“I was in prison, locked up with Russians. So I couldn’t really talk either. Basically, I didn’t realise what was happening to me, where I was, what I was doing there, what they were going to do with me. After two or three months, they transferred me to a single cell. And then the interrogations started, to get me to admit that I was a spy and who I was working for. There was an interpreter, a soldier from Transcarpathia who spoke Hungarian fluently. He said I should confess, because if I stretched it out I would die in prison. But I told him, “I haven’t been a spy. I don’t know what it means.” He insisted I should say I had and this nagging and pressure went on a long time. Because the interrogations were at night, in the daytime, they wouldn’t let me sleep. I had to stay upright in the cell all day. And a soldier would look through the spyhole to see I didn’t lie down but kept walking. Altogether, they were torturing me that way to get me to quickly say what they wanted to hear. In the end I couldn’t do anything. I was completely exhausted: they wouldn’t let me sleep or eat. So I said that indeed I was a spy, but I also had to sign a paper saying so. I also had to say where I’d been trained, in which school, who my teachers were, etc. And I couldn’t give any answers to that because I wasn’t a spy and I had no idea. And with the advice of the interpreter they wrote down what they could. Then some months passed. And just before Christmas I was called into the office and I had to sign that I had got ten years. The interpreter told me that I was being sent for ten years’ forced labour, but I shouldn’t be afraid because it would be all right and I could even survive perhaps, and after ten years I would be released and would live in Russia with a job and a flat and things would pass. I was almost glad.
I can’t tell you or, what shall I say, I can’t describe the things that happened to me in that prison because there were all sorts: sometimes I was put under a tap with drops of water falling on my head all the time. They would torture me that way with cold water. They called in the “box”. I nearly froze to death. Then they would take me out to go for interrogation.”
“Repatriated” Latvian and Estonian orphans
In 1946, at the instigation of the Latvian Ministry of Education, the “orphans and half-orphans” in the special settlements were allowed to return to Latvia. Many children had indeed lost one of their parents during the war and for the surviving mothers, sending them back to Latvia, for all the shock of separation, meant increasing their chances of survival.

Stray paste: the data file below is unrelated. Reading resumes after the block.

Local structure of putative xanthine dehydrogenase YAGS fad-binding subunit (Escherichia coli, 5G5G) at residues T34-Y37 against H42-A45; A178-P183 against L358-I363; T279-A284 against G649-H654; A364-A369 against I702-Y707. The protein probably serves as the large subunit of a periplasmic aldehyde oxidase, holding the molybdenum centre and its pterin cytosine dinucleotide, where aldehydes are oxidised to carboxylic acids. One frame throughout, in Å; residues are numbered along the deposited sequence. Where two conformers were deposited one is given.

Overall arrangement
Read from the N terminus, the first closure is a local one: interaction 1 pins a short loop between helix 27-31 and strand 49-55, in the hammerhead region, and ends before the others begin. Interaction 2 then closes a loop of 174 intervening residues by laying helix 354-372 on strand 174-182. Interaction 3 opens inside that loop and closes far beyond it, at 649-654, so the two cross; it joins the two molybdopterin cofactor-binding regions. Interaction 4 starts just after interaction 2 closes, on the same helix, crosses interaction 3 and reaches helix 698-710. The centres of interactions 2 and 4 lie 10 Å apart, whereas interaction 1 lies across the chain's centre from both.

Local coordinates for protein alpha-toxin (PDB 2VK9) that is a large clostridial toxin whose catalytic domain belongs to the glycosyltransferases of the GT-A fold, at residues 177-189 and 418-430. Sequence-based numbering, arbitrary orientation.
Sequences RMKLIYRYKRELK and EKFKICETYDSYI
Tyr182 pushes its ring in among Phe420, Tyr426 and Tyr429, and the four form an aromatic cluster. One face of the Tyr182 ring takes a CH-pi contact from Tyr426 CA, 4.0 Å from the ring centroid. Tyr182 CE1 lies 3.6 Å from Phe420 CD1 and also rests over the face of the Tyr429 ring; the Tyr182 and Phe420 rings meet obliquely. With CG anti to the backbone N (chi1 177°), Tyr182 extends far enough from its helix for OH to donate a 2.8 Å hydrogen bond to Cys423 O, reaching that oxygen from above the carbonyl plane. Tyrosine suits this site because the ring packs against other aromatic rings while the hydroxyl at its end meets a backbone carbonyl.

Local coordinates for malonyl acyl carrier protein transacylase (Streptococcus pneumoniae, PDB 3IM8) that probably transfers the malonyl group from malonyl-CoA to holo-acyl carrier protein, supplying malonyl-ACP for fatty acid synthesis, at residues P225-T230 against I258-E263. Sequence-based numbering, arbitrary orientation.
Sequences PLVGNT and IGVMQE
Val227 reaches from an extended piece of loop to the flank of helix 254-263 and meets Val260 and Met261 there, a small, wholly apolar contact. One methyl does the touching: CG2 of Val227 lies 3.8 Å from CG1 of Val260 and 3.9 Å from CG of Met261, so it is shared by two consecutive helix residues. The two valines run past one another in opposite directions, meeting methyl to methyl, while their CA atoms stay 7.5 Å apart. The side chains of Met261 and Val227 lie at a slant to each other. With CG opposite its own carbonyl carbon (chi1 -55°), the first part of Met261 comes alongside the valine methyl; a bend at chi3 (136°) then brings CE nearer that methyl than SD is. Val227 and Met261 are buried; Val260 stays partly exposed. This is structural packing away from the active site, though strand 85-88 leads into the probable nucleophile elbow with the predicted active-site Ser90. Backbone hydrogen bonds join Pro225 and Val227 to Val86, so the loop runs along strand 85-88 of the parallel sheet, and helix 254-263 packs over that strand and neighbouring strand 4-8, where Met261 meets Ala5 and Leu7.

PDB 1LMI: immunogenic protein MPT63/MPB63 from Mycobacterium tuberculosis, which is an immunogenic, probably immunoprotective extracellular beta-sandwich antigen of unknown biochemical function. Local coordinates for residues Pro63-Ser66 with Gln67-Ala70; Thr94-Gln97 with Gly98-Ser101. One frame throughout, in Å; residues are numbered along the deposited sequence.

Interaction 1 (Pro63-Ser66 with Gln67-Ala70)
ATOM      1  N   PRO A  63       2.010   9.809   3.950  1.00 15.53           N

So some 1,300 children, mostly Latvian but with a few Estonians, returned to the Baltic republics in 1946-1947. Often the escapees could not believe that their return was legal, although it is recorded in the Soviet archives, and put it down to a combination of luck and heroic individual initiative. For Silva Linarte and her sisters, arriving at the orphanage in Riga meant the discovery of (relative) abundance. When the children arrived after their exhausting journey from Siberia, they distrusted the food they were offered. The medical officer was the only one to understand and suggested cooking them potatoes, the only food they knew.
For these children, this return – ahead of other categories of resettlers – was a shock that is graven in their memories, the rediscovery of their homeland. Austra Zalcmane, her sister Lilija Kaione and Peep Varju benefited from this same exceptional treatment.
Homesickness and patriotism in Siberia (Marytė Kontrimaitė)
In Siberia, the Lithuanians would get together and sing “Let us go back to our motherland” and read poems. Marytė Kontrimaitė’s mother often spoke to her daughter of their traditions and legends. The little girl built up an idyllic image of her motherland.
Ностальгия и патриотизм (Марите Контримайте)
В Сибири литовцы собирались вместе и пели «Отпустите на родину» или читали стихи. Мать Марите Контримайте много рассказывала дочери о литовских традициях и легендах. Так у девочки возник идиллический образ родины.
Marytė Kontrimaitė : Homesickness and patriotism in Siberia (VF)
In Siberia, the Lithuanians would get together and sing “Let us go back to our motherland” and read poems. Marite Kontramaite’s mother often spoke to her daughter of their traditions and legends. The little girl built up an idyllic image of her motherland.